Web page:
When I first saw this place I thought the building was waiting to be torn down. Don't let the building fool you. This place makes HUGE delicious omelets for a super cheap price. There are other things on the menu but I haven't worked my way through the omelet selection yet. They are only open for breakfast and lunch and are often crowded, but it is worth the wait.

When I first saw this place I thought the building was waiting to be torn down. Don't let the building fool you. This place makes HUGE delicious omelets for a super cheap price. There are other things on the menu but I haven't worked my way through the omelet selection yet. They are only open for breakfast and lunch and are often crowded, but it is worth the wait.

ugh! i had heard good things about the breakfasts here, which i'm convinced are from people who judge food based on portion-size only (i.e. gi-normous=fabulous). sigh. while, i've not tried the omeletes personally -- i have no desire to after the icky burger i ate there. it was so greasy, tasted liked fried mediocrity, no burger taste at all. total ick-fest. now, burbank is no bastion of culinary greatness, but there are many better burgers to be had here.

ugh! i had heard good things about the breakfasts here, which i'm convinced are from people who judge food based on portion-size only (i.e. gi-normous=fabulous). sigh. while, i've not tried the omeletes personally -- i have no desire to after the icky burger i ate there. it was so greasy, tasted liked fried mediocrity, no burger taste at all. total ick-fest. now, burbank is no bastion of culinary greatness, but there are many better burgers to be had here.

The reason these folks claim they have the best omelettes in Burbank is because they use 4 or more eggs in preparing them so they are huge. However in my opinion ingredients are what makes a really good omelette and they cut every corner here to try and keep prices low. A sea of egg can't hide the fact that their fillings are poor quality, old, and kind of gross (specifically bell peppers cut in TINY cubes you couldn't even taste). They will fill you up though! Lots of construction guys and police the day I was there.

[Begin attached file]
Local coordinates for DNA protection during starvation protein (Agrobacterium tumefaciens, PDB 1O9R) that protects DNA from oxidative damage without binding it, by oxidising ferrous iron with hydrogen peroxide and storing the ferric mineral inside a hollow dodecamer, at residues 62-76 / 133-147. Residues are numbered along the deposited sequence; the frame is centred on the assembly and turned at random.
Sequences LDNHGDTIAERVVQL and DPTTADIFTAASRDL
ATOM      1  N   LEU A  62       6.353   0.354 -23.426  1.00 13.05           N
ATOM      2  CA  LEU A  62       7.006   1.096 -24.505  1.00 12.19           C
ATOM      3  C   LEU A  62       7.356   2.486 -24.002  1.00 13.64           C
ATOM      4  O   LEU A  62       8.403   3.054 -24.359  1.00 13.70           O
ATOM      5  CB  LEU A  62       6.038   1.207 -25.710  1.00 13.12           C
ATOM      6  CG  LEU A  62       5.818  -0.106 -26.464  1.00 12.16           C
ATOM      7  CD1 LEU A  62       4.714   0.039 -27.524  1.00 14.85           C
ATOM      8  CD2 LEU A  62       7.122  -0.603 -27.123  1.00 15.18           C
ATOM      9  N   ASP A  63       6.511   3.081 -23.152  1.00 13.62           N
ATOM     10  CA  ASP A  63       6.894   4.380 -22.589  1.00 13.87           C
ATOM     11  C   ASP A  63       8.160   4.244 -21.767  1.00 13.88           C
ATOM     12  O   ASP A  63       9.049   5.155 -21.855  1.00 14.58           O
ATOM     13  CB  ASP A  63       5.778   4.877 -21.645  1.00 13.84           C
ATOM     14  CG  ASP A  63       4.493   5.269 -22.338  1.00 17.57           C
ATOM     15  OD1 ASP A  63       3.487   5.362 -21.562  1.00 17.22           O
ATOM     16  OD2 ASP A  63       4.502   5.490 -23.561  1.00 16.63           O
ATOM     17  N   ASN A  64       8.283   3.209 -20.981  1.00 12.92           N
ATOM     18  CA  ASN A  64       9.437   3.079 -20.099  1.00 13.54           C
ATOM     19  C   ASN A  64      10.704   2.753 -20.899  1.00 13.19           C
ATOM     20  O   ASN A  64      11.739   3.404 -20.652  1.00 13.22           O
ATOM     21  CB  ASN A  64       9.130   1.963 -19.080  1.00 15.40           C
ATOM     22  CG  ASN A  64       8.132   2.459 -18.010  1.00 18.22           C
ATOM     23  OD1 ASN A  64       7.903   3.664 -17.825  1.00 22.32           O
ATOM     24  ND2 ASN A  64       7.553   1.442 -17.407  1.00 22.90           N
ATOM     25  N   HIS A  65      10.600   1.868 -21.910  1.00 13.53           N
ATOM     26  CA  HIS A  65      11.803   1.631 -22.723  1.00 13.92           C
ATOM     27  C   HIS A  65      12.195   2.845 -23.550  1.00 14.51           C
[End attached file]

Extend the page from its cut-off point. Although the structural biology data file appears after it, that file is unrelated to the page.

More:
The reason these folks claim they have the best omelettes in Burbank is because they use 4 or more eggs in preparing them so they are huge. However in my opinion ingredients are what makes a really good omelette and they cut every corner here to try and keep prices low. A sea of egg can't hide the fact that their fillings are poor quality, old, and kind of gross (specifically bell peppers cut in TINY cubes you couldn't even taste). They will fill you up though! Lots of construction guys and police the day I was there.

Pros: Quantity, Nice waitress

Cons: Quality very low, greasy spoon, cheap ingredients

Not only are their omlettes the best, but they ar huge and very inexpensive!! They are only open until 2pm and breakfast is served all the way till then. As if the omlettes weren't huge enough, they always offer omlettes made for two people (which is more like for 4!) Eat & Park is a must try!

Not only are their omlettes the best, but they ar huge and very inexpensive!! They are only open until 2pm and breakfast is served all the way till then. As if the omlettes weren't huge enough, they always offer omlettes made for two people (which is more like for 4!) Eat & Park is a must try!

Pros: Great omlettes, inexpensive, large portions

Cons: gets crowded Sun AM, small place

Wait, you're the expert.

If you've been to or used Eat'n Park Restaurant, leave a review.

It's easy, only takes a couple of minutes and you'll help thousands make an informed decision.


Watch the video: Eat N Park Mama (August 2022).